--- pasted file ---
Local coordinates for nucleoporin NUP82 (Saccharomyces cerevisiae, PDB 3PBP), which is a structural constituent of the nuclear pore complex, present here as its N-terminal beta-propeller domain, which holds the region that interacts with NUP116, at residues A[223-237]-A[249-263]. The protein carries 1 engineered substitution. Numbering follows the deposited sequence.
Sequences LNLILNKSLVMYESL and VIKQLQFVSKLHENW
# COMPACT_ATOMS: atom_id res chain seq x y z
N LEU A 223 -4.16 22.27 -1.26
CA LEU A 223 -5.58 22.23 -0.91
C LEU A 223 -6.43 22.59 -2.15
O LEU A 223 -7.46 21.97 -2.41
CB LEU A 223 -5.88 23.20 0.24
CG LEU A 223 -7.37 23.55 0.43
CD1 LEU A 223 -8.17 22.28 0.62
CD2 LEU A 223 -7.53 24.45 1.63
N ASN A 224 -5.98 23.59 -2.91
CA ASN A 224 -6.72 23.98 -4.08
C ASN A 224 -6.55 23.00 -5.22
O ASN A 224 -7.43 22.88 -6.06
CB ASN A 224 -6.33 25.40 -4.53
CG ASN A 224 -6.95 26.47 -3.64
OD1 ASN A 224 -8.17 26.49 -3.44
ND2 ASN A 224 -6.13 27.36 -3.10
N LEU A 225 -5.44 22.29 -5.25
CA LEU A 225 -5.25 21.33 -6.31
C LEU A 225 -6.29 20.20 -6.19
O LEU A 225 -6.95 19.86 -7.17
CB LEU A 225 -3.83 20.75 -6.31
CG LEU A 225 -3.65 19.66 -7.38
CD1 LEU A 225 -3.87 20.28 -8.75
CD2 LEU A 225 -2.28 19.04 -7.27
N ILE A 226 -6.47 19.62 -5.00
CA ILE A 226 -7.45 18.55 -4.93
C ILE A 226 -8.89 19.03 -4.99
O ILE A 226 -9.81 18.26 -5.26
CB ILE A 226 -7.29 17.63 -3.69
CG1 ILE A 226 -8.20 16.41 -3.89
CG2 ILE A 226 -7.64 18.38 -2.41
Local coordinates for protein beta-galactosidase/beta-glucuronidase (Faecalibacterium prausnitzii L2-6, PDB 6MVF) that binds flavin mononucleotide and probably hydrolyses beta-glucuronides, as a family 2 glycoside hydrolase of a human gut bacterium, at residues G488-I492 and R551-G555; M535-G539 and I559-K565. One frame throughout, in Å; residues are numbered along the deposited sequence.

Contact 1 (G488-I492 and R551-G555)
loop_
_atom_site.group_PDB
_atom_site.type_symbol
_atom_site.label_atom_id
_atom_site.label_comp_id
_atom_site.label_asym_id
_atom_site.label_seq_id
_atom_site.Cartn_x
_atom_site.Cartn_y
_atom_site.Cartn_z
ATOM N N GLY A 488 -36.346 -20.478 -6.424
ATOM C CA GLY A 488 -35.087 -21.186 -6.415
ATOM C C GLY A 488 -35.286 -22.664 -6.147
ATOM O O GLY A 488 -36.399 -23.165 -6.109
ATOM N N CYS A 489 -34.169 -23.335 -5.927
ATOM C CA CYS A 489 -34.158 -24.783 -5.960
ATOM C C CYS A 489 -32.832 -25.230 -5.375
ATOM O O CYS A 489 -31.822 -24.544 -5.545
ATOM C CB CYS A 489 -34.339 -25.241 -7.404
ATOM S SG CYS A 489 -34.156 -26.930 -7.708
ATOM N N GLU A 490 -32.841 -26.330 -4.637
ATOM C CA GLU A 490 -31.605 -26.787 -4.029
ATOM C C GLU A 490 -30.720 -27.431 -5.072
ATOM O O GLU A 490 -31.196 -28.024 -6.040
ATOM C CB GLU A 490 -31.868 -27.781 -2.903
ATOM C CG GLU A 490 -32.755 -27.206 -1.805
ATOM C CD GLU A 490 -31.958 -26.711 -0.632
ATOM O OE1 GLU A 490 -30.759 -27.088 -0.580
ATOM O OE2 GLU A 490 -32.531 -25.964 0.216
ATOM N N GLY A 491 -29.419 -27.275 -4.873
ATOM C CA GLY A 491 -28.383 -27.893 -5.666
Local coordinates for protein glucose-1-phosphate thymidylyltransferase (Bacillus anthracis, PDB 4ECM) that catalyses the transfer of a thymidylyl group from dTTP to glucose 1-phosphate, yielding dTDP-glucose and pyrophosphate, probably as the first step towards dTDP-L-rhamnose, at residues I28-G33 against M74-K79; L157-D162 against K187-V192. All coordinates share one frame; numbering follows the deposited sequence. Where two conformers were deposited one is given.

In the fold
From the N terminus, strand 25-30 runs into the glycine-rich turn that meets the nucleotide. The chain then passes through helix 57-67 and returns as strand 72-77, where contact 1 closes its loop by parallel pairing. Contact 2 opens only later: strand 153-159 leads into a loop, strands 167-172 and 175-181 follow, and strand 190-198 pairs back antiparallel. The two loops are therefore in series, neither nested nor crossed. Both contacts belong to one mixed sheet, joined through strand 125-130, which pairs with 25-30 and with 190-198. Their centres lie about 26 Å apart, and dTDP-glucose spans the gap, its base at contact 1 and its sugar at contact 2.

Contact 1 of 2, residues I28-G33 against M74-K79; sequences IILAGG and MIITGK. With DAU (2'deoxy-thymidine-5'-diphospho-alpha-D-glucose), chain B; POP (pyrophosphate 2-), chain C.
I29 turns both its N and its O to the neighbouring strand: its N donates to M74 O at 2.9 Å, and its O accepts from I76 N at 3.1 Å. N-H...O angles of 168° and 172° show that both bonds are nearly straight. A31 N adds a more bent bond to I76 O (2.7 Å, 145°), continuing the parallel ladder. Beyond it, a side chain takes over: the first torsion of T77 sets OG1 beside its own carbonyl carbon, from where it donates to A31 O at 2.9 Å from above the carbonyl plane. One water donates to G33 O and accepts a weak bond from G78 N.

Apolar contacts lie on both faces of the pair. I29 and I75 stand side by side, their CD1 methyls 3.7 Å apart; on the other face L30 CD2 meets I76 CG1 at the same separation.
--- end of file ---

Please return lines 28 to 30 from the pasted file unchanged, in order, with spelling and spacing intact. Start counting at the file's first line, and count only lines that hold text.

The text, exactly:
N ILE A 226 -6.47 19.62 -5.00
CA ILE A 226 -7.45 18.55 -4.93
C ILE A 226 -8.89 19.03 -4.99